Just as millions of youth are headed back to school, a new 2007 study by the Partnership for a Drug Free America reports that 73% of teens stated that dealing with the pressures and stress of school was the number one reason for drug use. This is a shift from retailer research that indicated that teen's use of drugs was primarily to fit in or " be cool". Parents may not truly appreciate the amount of stress young people are under, and, in view of this new data, may falsely believe that if their teen hangs with a 'good crowd' they will be protected from drug use.
While there are many indicators, including the 2007 PATS Teens study, that overall drug use among teens is declining, prescription and over-the-counter abuse is rising. Too, many teens feel that abuse of prescription and over-the-counter medicines is less harmful than street drugs, and the fact they are not illegal drugs, may make them feel safer. According to a 2005 PATS survey, the proportion of teens who thought there was great risk in trying prescription medicines that were not prescribed for them dropped from 48% in 2004 to 44% in 2005, while the number of teens receiving treatment for addiction to pain relievers increased. This begs the question of what role does increased use of both pain and anti-anxiety medications by adults play in increased abuse by teens? If youth model what their parents do, and if their parents use medications to reduce their stress, is this having a carry over effect?
Teens report that prescription medications are easy to get from family or friends, or via the phone or Internet. According to several studies, Vicodin and OxyContin are two of the most common pain medications being abused, and the abuse of Alprazolam, an anti-anxiety agent, is also increasing. The prevalence of abuse of over-the-counter cough and cold medicines is growing, and some surveys indicate that as many as one in ten teens are using cough medicines to get high (PATS, 2005). Alcohol, which remains the most commonly abused substance by youth, is often combined with prescription and over-the-counter medicine abuse and can yield serious and fatal consequences. Teens in our community report that mixing the two has become a common practice.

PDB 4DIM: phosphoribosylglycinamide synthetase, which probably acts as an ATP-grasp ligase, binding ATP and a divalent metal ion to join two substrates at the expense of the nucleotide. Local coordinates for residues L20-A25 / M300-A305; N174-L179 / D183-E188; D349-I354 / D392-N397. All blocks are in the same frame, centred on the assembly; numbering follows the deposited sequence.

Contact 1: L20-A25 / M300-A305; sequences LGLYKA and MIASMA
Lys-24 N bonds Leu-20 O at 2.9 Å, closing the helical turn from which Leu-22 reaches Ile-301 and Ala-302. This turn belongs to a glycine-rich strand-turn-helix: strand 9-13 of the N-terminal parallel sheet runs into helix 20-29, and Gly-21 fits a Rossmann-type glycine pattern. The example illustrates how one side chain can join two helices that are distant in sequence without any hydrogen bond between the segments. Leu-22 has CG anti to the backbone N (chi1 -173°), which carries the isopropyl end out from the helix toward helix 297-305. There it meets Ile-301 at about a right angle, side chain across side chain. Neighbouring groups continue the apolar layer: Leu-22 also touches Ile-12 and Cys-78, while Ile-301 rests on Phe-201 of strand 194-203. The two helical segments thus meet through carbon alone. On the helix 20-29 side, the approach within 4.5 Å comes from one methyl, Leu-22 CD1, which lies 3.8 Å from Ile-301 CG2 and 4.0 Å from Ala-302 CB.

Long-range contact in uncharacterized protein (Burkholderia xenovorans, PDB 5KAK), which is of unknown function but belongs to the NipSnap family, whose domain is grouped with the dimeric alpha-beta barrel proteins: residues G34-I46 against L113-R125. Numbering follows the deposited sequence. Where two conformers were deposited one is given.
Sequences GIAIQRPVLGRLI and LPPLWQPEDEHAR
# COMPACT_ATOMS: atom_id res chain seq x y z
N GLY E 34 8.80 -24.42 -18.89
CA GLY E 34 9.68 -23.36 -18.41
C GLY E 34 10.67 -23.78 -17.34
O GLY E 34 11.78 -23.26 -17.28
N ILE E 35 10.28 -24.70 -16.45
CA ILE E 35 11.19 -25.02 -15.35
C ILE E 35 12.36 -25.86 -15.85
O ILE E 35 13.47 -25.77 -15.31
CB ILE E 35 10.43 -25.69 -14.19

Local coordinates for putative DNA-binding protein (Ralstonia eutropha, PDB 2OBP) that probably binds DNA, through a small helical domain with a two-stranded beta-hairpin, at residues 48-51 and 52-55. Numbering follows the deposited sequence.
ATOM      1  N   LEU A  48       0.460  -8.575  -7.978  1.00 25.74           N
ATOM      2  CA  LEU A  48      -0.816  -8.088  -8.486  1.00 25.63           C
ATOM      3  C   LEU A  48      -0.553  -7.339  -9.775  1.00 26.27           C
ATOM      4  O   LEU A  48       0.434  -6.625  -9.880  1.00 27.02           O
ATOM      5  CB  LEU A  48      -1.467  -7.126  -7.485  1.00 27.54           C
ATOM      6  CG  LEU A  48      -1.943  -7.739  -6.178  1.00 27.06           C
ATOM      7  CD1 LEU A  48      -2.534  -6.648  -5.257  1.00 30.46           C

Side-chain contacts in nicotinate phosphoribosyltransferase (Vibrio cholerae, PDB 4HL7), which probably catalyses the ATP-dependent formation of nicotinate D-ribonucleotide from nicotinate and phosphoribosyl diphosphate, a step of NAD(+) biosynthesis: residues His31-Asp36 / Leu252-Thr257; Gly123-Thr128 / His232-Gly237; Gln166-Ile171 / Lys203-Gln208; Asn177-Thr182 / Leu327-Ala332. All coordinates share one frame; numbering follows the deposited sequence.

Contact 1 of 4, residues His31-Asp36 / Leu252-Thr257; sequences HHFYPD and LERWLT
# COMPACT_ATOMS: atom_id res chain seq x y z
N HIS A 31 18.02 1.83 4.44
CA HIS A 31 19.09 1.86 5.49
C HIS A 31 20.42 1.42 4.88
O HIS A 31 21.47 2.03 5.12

So, as our youth begin another school year, school officials, community coalitions, PTA's, law enforcement and health professionals must be aware of new trends and work to educate parents on the latest research. If, indeed, more youth are turning to drugs as a means to reduce stress, parents and community members alike may need to alter the messages they are delivering to young people.
Pharmacies can also help improve the safety of our young people through providing practical tips on how parents/grandparents can keep prescription medicines out of the hands of teens, tips on proper disposal of unused medicines and the tell tale signs to look for that might indicate prescription or over-the-counter medicine abuse.
Taken as a whole, the fact that overall substance abuse in teens is declining is a good sign. Additionally, the fact that the number one reason teens report using drugs is as a means to cope with stress, and the increase in the abuse of prescription and over-the-counter medicine, is not.
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